I listened to an old emergent podcast featuring Brian McLaren called "Power, in ways we don't understand." Overall I thought it was wonderful, and much of what McLaren is saying resonates with me.
Not that this is the subject of my post, but I was really excited about how he explained what the gospel really is. I don't have a transcript of the whole thing in front of me, so I'll have to paraphrase something he said.
The gospel today is primarily personal, with the emphasis on saving souls. Then there's a rather large footnote on how to have a better life here on Earth before you get to heaven. Then there's a bit smaller footnote on how to improve our communities, and then a tiny little footnote on how the gospel impacts the whole world.
McLaren proposes thinking about it the other way around--start with what the gospel means to the whole world, then think about what that means for our communities, and then about what it means for our individual lives.
Along the way he stumbles onto this global issue of war and peace. As McLaren looks up to Stanley Hauerwas on many things, he also finds himself attracted to Hauerwas' pacifism.
McLaren says he is a "pacifist sympathizer." He also says pacifists are "ahead of their time." I'm paraphrasing a bit, but he says something like we need a "peace race" rather than an arms race. This kind of attitude seems pretty typical among the emergent strain of Christainity.
I'm not sure what I think. We live in an interesting time in which to formulate opinions about war and peace. A lot of liberals have been crying out for the past eight years that we failed to learn the lessons of Vietnam, and we're repeating our same mistakes.
But let's be honest, the lesson a lot of conservatives learned from Vietnam is that pacifism seems to come wrapped in a package of absurd liberal philosophy that simply doesn't work in real life. Vietnam didn't teach America to be pacifists; it taught us that pacifists are weird.
I say this as a 23 year-old inhereting the conversation that was going on decades before I was alive, but this is what I hear through the maze of opinions.
Iraq isn't exactly my generation's Vietnam. There has been no draft (and no draft dodging). Both the Hawks and the Doves have expressed their opinions from the comfort of their own blogs. Hardly any opinions of the war, good or bad, are forged out of any sort of practical experience.
That's all relative, of course. There are many brave men and women who have fought in Iraq and Afghanistan. Perhaps their opinion contain something in them that the rest of our opinions don't. It's just hard to say. But we do have a volunteer military. I think the dynamics would be very different if everyone were called to serve.
Anyway, how do we as Christians think about war? I get disturbed often by people who are way too decided. Either the Bible clearly teaches that war can be justified--I mean, just look at all the slaughter that God commanded Joshua to carry out--or it clearly teaches pacifism.
The words of Jesus on this subject are minimal, and at best they are cryptic. He did say, "All who take the sword will perish by the sword," (Mt 26:52) but this does not immediately condemn soliders. After all, those who perish by the sword are often given great honor because of it.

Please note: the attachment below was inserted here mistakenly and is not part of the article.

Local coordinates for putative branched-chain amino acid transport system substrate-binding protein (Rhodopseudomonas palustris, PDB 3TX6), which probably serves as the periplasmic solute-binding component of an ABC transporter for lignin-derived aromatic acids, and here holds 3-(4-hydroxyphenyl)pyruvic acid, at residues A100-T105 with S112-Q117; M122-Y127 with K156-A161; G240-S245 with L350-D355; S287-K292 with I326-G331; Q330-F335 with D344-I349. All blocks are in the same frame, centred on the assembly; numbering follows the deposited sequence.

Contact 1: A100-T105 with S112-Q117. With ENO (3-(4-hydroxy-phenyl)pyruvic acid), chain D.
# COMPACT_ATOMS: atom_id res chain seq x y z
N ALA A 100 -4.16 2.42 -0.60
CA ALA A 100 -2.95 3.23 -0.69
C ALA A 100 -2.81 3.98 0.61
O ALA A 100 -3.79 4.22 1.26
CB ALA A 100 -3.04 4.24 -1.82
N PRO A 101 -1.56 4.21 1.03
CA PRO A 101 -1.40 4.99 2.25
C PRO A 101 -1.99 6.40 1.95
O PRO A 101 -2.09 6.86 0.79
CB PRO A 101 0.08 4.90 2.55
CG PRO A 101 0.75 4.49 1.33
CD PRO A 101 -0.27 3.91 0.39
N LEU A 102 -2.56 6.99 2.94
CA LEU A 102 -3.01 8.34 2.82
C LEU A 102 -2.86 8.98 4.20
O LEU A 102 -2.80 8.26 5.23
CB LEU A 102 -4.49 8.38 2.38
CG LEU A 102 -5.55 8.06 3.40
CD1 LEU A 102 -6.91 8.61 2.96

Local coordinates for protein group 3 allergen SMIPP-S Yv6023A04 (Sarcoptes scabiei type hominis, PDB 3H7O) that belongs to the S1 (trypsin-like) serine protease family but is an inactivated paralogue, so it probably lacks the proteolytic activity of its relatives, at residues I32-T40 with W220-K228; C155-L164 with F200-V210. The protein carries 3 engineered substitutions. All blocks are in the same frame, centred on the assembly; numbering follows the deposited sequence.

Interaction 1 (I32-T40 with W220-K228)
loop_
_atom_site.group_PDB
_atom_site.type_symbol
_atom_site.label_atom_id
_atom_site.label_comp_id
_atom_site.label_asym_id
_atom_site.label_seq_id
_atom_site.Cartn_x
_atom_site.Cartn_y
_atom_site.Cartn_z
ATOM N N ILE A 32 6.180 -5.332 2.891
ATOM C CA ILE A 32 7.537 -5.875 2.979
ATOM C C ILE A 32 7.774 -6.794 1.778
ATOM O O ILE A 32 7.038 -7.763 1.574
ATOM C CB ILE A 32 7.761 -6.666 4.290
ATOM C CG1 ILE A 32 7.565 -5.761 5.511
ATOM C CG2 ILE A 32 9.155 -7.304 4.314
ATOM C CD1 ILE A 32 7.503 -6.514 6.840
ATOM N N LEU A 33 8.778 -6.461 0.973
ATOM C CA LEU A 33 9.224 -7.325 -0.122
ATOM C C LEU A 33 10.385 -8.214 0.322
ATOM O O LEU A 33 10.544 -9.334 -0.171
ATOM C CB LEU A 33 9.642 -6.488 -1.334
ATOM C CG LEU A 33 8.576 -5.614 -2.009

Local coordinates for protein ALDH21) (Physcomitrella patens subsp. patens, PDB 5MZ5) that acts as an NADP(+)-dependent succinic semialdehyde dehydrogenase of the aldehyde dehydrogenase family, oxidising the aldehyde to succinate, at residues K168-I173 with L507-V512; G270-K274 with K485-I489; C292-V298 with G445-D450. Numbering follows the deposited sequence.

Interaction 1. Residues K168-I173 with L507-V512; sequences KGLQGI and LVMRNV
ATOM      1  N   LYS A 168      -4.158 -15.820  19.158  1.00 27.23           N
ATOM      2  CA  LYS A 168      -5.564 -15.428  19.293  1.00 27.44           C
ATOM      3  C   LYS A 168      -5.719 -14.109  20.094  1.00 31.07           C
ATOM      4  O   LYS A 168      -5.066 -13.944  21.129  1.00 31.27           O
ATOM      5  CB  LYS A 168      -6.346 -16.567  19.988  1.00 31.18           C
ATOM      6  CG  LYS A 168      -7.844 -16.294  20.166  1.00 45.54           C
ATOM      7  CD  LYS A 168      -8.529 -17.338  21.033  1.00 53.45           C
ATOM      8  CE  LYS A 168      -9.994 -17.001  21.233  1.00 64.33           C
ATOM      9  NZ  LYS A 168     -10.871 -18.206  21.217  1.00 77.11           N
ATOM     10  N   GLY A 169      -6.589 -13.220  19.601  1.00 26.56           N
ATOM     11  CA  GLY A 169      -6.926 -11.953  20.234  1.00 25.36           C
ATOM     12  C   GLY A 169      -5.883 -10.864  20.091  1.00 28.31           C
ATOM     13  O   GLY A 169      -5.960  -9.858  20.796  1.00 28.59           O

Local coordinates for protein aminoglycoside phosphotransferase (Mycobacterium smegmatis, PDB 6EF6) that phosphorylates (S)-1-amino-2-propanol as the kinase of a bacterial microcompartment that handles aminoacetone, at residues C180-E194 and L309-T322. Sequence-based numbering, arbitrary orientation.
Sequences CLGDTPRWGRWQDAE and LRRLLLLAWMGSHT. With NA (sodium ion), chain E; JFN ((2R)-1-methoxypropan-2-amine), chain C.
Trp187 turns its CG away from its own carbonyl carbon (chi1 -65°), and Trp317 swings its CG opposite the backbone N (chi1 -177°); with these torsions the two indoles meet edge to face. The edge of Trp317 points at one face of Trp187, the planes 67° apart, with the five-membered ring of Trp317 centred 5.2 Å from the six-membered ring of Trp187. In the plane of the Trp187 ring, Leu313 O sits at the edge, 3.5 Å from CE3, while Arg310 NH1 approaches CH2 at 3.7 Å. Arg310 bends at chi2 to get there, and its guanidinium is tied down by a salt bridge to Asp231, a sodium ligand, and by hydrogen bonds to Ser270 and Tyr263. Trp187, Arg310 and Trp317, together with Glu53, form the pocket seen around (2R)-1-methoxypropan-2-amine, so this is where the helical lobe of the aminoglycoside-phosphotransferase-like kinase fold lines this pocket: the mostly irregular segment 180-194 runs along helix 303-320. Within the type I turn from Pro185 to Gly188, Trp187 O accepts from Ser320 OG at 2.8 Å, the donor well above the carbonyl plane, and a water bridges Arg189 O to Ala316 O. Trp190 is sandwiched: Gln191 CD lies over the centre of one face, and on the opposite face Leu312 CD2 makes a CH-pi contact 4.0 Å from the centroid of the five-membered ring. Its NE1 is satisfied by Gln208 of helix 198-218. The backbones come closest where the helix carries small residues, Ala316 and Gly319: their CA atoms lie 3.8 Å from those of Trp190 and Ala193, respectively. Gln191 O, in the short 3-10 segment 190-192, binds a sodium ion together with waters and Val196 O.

My own opinion at this point is that I cannot accept either "just war theory" or pacifism. How can theory really justify anything to do with killing people? It's like the problem of evil--it doesn't have a truly good explanation because it isn't good.
I have already expressed on this blog my frustration with ethics that try to come up with hypotheticals and "solve" them. I think the desire to solve hypotheticals is culturally conditioned, and it's something I think we need to train our culture out of as much as possible.
The way I view ethics these days is this. We are like a pianist sitting down to play. The music is already there in the keys of the piano; they just have to be struck in the correct order, with the correct timing and dynamics.
But what shall I play? thinks the pianist. He has this notion of beauty deeply embedded in his heart, and he wants to make that become real. He ponders this for a moment, longing for some perfect melody to come to mind. At last he takes a deep breath, and starts to play.
Is there any perfect melody? Is there any piece of music or art that can ever fully express the idea of beauty that is embedded in all of our hearts? Perhaps not. But the fact that the pianist listened to that longing in his heart, and then started to play--that is what made him a musician.
We long to see heaven on earth. As a Christian, I believe we will see it. But the only way we can make ethical decisions is to both desire to see heaven unleashed and then to act. Theoretical concerns do not make an action ethical or not.
Who is the soldier to boast that he was perfectly justified in killing his opponents? And then again, who is the pacifist to judge a nation for defending itself? Why do we all see this big need to justify ourselves, as if anything in this dark, corrupt world could really be justified?
I think of Dietrich Bonhoeffer, a pacifist who plotted to kill Hitler. There was a man who understood ethics. There was a man who longed for heaven in his heart, and then tried with all of his might to somehow bridge the unbridgeable gap between heaven and hell.
To all the soldiers out there, I applaud your bravery. And to all the pacifists out there, I applaud your idealism.
We all have our cross to bear.